Winter Moon contains three novellas all centered around the moon: Moontide by Mercedes Lackey, The Heart of the Moon by Tanith Lee, and Banshee Cries by C.E. Murphy. Moontide and Heart of the Moon are traditional fantasies, while Banshee Cries is an urban fantasy set in the modern world where magic--or power--is just out of the sight of most people.
Mercedes Lackey's Moontide tells the story of Moira, whose father sent her away to Countess Venerable to be finished because he had no interest in dealing with her himself. But now she has been recalled to her fathers keep, and so she must determine why she has been called back, and whether her father is involved in treachery.
It's been several years since I've read a Mercedes Lackey book, and somehow I had managed to forget how much I enjoy her writing. What I particularly liked about this story was the way that the keep became a character in the story. The stone building is as integral to the story as Moira. But most important is Moira. Although she has some power, as a female she is very much at the mercy of her father, and must use cunning and wit to circumvent him. Like other books in the Luna line, this is a romance, except that the fantasy is primary and the romance is secondary. And it isn't a kissing story.
In Tanith Lee's The Heart of the Moon, Clirando has been betrayed by her lover and the woman she considers her sister. Her reaction to the events--and the result of those events--cause her to be sent to the Moon Isle for the Seven Nights.
I initially didn't care much for this story. I hate the main characters name--I kept reading Cilantro--and I just didn't care much about her. But eventually the story drew me, and although I never developed much of a liking for Clirando, I did like the characters she met, and her adventures were intriguing. And although this was supposed to be a romance, the romance portion of the story was a problem for me. I just didn't buy that this bitter woman could so easily fall in love. But the fantasy part of the story was interesting enough that I could ignore the mushy bits.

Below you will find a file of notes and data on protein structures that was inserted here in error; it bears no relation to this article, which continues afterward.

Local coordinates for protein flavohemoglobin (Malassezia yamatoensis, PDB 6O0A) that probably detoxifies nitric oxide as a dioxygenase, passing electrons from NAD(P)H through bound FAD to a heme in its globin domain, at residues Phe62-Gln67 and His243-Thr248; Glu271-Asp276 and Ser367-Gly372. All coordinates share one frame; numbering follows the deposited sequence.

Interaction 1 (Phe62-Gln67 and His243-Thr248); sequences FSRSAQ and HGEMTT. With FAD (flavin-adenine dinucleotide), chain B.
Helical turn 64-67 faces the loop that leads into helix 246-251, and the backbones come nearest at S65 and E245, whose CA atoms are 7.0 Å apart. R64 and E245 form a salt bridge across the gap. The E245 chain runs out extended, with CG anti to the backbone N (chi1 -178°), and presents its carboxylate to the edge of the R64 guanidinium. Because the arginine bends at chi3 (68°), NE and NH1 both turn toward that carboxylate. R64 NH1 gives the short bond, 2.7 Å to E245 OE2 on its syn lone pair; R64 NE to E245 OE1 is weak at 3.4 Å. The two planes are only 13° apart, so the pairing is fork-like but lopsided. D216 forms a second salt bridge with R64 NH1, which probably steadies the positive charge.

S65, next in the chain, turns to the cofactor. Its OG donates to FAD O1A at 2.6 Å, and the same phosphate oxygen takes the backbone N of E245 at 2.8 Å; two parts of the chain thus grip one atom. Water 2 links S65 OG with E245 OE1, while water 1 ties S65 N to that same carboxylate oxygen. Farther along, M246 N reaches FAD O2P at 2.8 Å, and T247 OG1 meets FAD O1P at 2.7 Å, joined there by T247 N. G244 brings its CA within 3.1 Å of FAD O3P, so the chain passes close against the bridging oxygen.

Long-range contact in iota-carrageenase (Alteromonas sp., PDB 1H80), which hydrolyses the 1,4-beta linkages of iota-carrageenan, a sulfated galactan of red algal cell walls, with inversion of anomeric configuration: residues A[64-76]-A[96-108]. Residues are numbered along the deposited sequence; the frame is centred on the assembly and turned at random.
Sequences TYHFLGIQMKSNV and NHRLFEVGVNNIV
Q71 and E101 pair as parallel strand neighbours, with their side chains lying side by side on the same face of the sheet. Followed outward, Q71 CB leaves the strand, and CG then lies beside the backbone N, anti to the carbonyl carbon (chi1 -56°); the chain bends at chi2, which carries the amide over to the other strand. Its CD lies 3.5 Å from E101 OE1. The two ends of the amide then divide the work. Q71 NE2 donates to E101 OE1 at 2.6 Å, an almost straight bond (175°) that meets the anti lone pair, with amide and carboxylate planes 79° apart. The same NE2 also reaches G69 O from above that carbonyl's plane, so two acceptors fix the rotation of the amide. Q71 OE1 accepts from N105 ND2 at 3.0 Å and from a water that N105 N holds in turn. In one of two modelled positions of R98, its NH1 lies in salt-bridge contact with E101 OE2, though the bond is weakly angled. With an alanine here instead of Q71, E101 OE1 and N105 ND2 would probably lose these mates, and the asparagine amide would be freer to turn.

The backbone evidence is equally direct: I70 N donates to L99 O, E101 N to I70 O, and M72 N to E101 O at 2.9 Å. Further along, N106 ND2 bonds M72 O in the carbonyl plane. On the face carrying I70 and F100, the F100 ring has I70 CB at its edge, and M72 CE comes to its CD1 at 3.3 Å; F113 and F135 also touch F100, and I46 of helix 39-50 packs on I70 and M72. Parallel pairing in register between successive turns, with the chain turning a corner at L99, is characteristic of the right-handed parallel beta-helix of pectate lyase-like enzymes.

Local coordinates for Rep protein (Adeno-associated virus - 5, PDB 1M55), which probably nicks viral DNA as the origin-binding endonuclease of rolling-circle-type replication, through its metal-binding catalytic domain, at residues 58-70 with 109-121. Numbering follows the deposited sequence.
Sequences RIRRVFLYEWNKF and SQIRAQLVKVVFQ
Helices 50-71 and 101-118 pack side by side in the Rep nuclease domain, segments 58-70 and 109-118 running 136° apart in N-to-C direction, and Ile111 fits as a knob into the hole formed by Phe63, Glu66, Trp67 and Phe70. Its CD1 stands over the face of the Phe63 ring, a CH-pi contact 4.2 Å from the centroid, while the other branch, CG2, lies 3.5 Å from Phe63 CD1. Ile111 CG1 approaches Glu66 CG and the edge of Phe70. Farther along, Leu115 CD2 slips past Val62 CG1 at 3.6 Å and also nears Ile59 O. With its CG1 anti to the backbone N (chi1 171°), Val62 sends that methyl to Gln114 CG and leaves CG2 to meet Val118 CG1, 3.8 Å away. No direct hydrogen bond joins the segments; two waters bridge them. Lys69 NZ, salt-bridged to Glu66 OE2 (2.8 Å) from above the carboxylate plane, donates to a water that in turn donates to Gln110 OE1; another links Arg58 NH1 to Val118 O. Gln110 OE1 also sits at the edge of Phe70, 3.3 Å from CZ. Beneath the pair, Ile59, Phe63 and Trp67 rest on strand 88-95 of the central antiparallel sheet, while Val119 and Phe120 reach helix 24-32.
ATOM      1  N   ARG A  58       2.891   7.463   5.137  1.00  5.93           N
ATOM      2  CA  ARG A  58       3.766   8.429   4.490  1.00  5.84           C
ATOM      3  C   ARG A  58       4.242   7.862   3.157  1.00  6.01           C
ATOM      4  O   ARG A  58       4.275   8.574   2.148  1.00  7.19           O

Although C.E. Murphy's Banshee Cries continues the story of Jo Walker, I was easily able to slip into the tale and into the world, despite having not read the previous tale. I liked Jo Walker, although I initially found her resistance to her powers confusing (it became more clear as the story progressed, and I would think that having read the first book would have made it more clear.) And this didn't detract from my enjoyment of the story.
The only thing I find it important to mention is that these three stories are quite different. They are a good overview of the scope of the Luna line, but the thing holding this collection of novellas together is the theme of the winter moon. Not a similarity in theme or style.
If you have not read a Luna book before, I would highly recommend Winter Moon. This stories in this book are a good overview of the variety in the Luna line, and although not everyone will enjoy all three stories, there is such a variety in these stories that most readers should find something here to enjoy.
When I saw there was a new werewolf anthology edited by Ekatrerina Sedia with a story by Carrie Vaughn I automatically ordered it. Then of course, once it arrived, it sat around like anthologies tend to do, waiting for the “right” time to read it. But eventually read it I did, and it was excellent, with a few caveats, the biggest being, the anthology should not have ended on the story it did. On the plus side (and this is huge plus in my opinion) these are stories that deal with werewolves without all the hawt supernatural sex. A couple stories acknowledge sex, but the focus of these stories is upon the other aspects of being a werewolf, which I very much enjoyed, because there is a lot to explore in this mythos and this anthology does a very good job of moving beyond the paranormal romance aspect of werewolves.
C.E. Murphy‘s story Blended, like a couple others in the series, discards the idea that werewolves are immortal (or at least very long lived) and instead gives them a wolf span of years as opposed to a human span of years–which puts an interesting twist on things.
All in all, this is an excellent anthology, and one I can highly recommend.
Published by Prime